Every parent waits eagerly for their toddler’s first word. Not only is it cute, but it also gives your baby an ability to express his or her wants and needs. This is probably the best moment of any parent’s life, to hear their toddler speak for the first time.
While this is common, it is also true that there are many toddlers who face speech delay. If your toddler is still waiting to speak the first word, don’t panic yet.
Language And Speech Delay In Toddlers:
Though they may sound the same thing, in reality, speech and language delays are different from each other. Speech delay refers to the delay in producing sound by organs like the vocal cord, mouth tongue teeth etc., while language delay is the delay in using knowledge of language.
A toddler may be delayed in speech but not in language. For instance, a toddler may attempt to build up language but it would be difficult for him to understand due to speech delay.
[ Read: How To Teach Toddlers To Write ]
Signs Of Speech Delay:
Beginning from 12 month if your toddler does not perform the following, it is something you should immediately check with your doctor:
1. 12 To 15 Months:
By this age, your toddler should start saying simple words like mama, papa.
Should be using gestures like:
2. 18 To 24 Months:
By this age, your toddler should be able to point out few body parts like nose, teeth, eyes and so on.
Should be able to:
- Imitate action and sound.
- Speak at least 15 words, or 2 word sentence.
[ Read: How To Teach Toddler To Read ]
3. 19 To 24 Months:
By this age, your toddler should be able to learn new words each week.
Should be able to:
- Follow direction and commands
- Use spontaneous word
- Identify family members well
Most parents think that their children do not follow their instruction. Sometimes, this could also be a result of another valid reason, like hearing and vision inadequacy. Such things generally cause speech delay.
Reasons For Delayed Speech Development In Toddlers:
Speech and language delay is the most common developmental delay. There can be a number of reasons behind it:
- Hearing loss due to infection.
- Autism which leads to impairment in social activities.
- Learning disabilities.
- Exposure to different language at a time.
- Problem in the brain or central nervous system.
- Larynx problem.
[ Read: Learning Activities For Toddlers ]
If your doctor confirms that your child is suffering from developmental delay, you should visit a specialist who works with children.
Here is how most specialists will proceed with the treatment:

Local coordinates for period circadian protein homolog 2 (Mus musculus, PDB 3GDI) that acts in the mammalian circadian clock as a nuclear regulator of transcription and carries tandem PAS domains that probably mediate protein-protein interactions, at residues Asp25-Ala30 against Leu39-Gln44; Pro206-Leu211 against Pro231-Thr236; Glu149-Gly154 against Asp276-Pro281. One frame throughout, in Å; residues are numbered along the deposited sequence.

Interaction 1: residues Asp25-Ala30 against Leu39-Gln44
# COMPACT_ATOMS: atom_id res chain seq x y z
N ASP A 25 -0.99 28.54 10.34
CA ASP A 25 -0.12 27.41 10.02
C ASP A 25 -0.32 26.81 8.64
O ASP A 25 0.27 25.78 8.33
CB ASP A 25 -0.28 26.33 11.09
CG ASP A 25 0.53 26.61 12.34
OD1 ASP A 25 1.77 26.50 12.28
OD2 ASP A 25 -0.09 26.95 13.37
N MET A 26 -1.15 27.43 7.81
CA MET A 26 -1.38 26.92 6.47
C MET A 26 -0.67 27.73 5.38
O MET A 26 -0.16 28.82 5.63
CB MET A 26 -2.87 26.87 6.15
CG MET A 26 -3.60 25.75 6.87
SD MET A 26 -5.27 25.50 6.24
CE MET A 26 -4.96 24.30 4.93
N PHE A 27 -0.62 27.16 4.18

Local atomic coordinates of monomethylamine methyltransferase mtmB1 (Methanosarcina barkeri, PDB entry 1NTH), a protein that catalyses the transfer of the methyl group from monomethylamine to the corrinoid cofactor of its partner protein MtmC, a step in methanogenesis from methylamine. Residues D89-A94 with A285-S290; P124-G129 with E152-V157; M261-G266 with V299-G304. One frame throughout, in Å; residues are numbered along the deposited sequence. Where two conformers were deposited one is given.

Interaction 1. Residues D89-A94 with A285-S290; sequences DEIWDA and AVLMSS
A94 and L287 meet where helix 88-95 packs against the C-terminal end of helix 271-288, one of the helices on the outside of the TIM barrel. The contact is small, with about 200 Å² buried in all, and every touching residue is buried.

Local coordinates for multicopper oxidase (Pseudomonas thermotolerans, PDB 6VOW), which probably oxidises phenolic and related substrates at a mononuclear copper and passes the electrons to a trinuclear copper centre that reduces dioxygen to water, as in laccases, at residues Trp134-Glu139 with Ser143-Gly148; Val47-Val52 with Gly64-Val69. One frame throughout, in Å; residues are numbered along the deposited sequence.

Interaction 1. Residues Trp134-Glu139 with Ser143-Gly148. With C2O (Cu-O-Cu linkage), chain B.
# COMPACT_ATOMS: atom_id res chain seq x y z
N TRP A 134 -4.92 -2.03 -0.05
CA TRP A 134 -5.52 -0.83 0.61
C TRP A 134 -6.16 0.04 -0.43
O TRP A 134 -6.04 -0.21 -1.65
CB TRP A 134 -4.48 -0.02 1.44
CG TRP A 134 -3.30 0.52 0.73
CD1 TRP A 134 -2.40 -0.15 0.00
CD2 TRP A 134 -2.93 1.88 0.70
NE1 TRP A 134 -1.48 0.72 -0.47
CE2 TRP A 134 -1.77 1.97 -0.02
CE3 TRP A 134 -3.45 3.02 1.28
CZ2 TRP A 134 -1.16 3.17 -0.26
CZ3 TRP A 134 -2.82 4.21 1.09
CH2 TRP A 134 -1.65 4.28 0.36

- Speech therapy is used by most speech pathologists.
- Treatment for ear infection or hearing test.
- Holistic Method for speech induction which includes rhythmic breathing techniques, myokinetic exercises etc.
- Therapies for children who have autism.
- Sign language.
How To Help A Child With Speech Delay?
If your child’s hearing is fine but still there is speech delay, here is what you can do to help:
- Talk more with your child. Verbalize everything, example, mamma is cooking, as baby needs to eat food.
- Ask questions to your toddlers. Encourage them to answer.
- Read books aloud. Let your child hear it and pronounce.
- Spend quality time together.
- Make your child socialize more with other kids.
- Never criticize your child’s speech.
- Don’t lose patience. Let your child develop naturally.
- If everything fails and you see no improvement, seek help from your pediatrician.
Effect On Children:
Speech and language delay can have the following effects on children:
- The child may tend to suffer from behavioral, social and emotional problems, both in childhood as well as adulthood.
- A gradual decline in learning
- Difficulty in reading and understanding
- Problems with bonding with peers
- Communication issues
- Lack of self-confidence and self-esteem.
[ Read: Emotional Development In Children ]
While speech and language delay in children is something that can make any parent worry, it is also important to remember that all children reach developmental milestones at a different age and pace. Your child may not be speaking right now, but chances are, he will speak more than his friends in a few months’ time.
Do discuss the delays with your child’s doctor, but remember never to force your child to reach a milestone. In case the doctor confirms that there is a delay, talk about the various therapies that can be used and select what is best for your child.
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